Under normal business circumstances, a transaction gets ‘completed’ when the goods/services are delivered, invoices received, and the payments made against them.
An Indirect Tax regime requires the Supplier to act as an ‘Agent’ of the Government to charge the tax on the invoice, collect it, and remit it. In a Value Added Tax regime (like GST), the Buyer avails the Input Credit of the Tax thus paid on the invoice – which has been paid to the supplier in good faith, and as per the directions of law.
To prevent fraudulent claims, either of non-existent invoices, or for amounts which are not as per the original invoice, the concept of Invoice Matching has been proposed in the law. Not only will this almost completely eliminate fraud, but also act as an impetus to drive more taxpayers into the tax net. It is clearly a brilliant move!
However, by the additional linkage of payment the beauty of the system breaks down. No longer can a business assume that the transaction is ‘over’ – and has to wait until 10 days after the return cycle (which is, 30th of the following month), to know whether they will be eligible to receive the Input Credit for the Tax they have paid.
Several market behaviours will emerge. Some will refuse to pay the Supplier until the 30th of the following month, leading to abnormal increase in working capital needs. Some will refuse to pay the tax portion – leading to multi-step transactions and increase in both working capital needs as well as cost of doing business. Some will be asked for Bank Guarantees to cover the possible risks – and most SMEs will have no simple way to respond to such a demand.
What this means for a small business?
Small Businesses typically suffer unevenness of cash flow. Even a simple one-week delay in receiving money for goods sold, throws their routine out of gear. A promising auction or offer for materials which would give them higher profitability, and they have to readjust their cash cycles for a few weeks to take advantage of it. A marriage in an employee’s family? Their desire to help out comes at a cost of their cash flow management.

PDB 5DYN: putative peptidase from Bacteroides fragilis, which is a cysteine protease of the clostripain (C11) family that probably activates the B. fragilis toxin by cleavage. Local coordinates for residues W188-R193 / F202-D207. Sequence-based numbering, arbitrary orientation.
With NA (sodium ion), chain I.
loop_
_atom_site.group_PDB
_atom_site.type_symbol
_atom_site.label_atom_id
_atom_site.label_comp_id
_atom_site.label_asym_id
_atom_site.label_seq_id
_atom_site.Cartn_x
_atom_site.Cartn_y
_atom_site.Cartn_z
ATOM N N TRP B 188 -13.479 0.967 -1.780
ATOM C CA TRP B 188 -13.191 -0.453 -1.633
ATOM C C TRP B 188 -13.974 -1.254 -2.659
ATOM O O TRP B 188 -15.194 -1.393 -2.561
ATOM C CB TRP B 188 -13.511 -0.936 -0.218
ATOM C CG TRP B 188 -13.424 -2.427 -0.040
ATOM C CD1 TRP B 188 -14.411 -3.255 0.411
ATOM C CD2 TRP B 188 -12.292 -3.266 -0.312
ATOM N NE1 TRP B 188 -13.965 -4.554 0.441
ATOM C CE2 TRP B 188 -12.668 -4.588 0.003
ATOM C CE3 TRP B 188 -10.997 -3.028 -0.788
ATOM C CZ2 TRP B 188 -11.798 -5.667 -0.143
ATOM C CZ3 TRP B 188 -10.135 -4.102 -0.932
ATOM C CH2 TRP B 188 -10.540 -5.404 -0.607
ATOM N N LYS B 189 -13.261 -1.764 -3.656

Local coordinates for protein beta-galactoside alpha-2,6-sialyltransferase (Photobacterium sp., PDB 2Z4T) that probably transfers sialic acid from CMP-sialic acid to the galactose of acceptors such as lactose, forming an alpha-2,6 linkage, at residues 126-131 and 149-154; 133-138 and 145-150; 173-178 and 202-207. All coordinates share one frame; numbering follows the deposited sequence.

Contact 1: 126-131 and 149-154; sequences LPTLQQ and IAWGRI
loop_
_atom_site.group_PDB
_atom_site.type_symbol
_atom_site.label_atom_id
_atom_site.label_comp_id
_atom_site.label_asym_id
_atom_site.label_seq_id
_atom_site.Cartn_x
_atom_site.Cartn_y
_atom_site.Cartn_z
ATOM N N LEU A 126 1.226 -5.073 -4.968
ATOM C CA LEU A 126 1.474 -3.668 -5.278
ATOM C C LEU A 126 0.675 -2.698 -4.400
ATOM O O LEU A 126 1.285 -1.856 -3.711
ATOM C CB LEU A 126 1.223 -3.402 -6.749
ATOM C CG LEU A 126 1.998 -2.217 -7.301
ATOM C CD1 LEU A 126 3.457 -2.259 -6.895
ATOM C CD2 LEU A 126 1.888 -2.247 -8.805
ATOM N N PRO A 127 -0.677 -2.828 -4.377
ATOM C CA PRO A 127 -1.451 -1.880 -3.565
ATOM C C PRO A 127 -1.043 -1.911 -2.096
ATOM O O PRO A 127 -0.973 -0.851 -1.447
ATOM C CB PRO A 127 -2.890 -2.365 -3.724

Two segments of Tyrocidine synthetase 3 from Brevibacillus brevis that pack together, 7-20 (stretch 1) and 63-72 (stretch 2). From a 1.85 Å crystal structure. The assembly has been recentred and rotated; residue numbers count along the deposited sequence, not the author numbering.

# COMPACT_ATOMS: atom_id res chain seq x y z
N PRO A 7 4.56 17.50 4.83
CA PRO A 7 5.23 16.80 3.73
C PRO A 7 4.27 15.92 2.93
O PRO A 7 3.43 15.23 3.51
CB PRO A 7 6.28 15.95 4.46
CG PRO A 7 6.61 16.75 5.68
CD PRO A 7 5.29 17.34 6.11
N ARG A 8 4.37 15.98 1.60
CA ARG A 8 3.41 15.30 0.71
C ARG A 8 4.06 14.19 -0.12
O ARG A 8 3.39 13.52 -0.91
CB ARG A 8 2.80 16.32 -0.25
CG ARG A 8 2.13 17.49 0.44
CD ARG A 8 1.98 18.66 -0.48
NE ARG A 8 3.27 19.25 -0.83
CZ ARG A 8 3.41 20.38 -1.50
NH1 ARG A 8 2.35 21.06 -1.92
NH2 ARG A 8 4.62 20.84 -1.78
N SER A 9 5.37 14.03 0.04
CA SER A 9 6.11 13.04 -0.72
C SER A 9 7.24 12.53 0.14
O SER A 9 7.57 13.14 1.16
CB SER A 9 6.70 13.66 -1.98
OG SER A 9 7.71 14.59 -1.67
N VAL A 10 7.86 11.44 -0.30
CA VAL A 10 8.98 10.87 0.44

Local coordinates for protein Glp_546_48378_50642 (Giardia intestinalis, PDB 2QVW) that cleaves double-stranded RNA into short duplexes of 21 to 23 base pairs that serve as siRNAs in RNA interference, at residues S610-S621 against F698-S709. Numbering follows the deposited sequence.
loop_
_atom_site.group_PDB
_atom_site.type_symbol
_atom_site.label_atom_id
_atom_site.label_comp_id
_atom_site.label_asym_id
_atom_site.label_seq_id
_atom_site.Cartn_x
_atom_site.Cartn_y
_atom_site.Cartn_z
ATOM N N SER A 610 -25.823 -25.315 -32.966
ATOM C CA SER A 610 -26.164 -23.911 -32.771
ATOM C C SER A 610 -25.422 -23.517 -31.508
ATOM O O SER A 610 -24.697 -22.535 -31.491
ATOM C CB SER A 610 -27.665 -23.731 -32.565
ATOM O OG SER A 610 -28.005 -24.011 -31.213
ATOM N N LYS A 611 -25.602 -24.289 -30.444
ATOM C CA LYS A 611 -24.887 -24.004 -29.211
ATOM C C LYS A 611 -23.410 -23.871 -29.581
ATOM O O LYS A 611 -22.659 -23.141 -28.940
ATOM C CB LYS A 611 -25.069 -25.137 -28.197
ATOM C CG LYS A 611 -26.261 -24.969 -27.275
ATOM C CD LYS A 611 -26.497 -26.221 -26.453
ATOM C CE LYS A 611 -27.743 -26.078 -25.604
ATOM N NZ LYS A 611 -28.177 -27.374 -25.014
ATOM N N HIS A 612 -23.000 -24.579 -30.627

While the business will have no desire to cheat the Government out of its tax, it may still have difficulties in always meeting the compliance on time. And every such difficulty will expose its vulnerability to its buyers, who may opt to change their supplier and reduce their own risk.
A related provision is that the Government intends to make public a ‘Compliance Rating’ – so you will know before you buy, whether your supplier has a ‘good or poor’ rating. The objective being, that since your input tax credit is dependent on this ‘quality’ of the supplier, you will try to avoid buying from people with ‘poor’ rating – which means, that people will do everything they can to avoid a poor rating. And the rating becomes ‘poor’ not just because you delay filing your data, but because you may have delays in your payment.
In essence, when you take these provisions together, any difficulty a Small Business may have faced, will now have ‘visible and public’ knowledge and corresponding snowball impact. So, the moment you face a problem, the problem magnifies the next month since your buyers will ‘play it safe’ and buy from others (the fact that the market is now a ‘more open market’ is a boon here). This will simply increase the problem, leading to further payment delays and/or further reduction of rating, losing even more customers.
This will slowly, but with certainty, drive almost every Small Business to eventual closure. This is not the intent of the Government, it is simply an unexpected consequence of a good intent. It is also correctible, provided the causes, and the consequences, are appreciated.
One of the greatest benefits of GST is that it is built ground-up as a technology-enabled-tax-system.
In the past, it was not feasible for the Government to systematically mitigate the risk of fraud, since there was no practical human ability to keep track of and trace the culprits – who could/would repeatedly create phantom organizations, and/or phantom invoices. Against this history, it is no wonder that the Government wants to control this menace.
However, GST gives extraordinary traceability. With Invoice Matching, all false bills disappear, and all wrong claims. Yes, the problem of false companies continue to remain – but with PAN linkage, Bank Account linkage, the traceability and discoverability is so high, that it will be close to impossible for people to commit fraud and remain undetected.
An amendment to the proposed law to the effect of de-linking payment with Input tax credit availability and connecting it to invoice upload and matching will make the desired law come alive and make it effective and useful for all.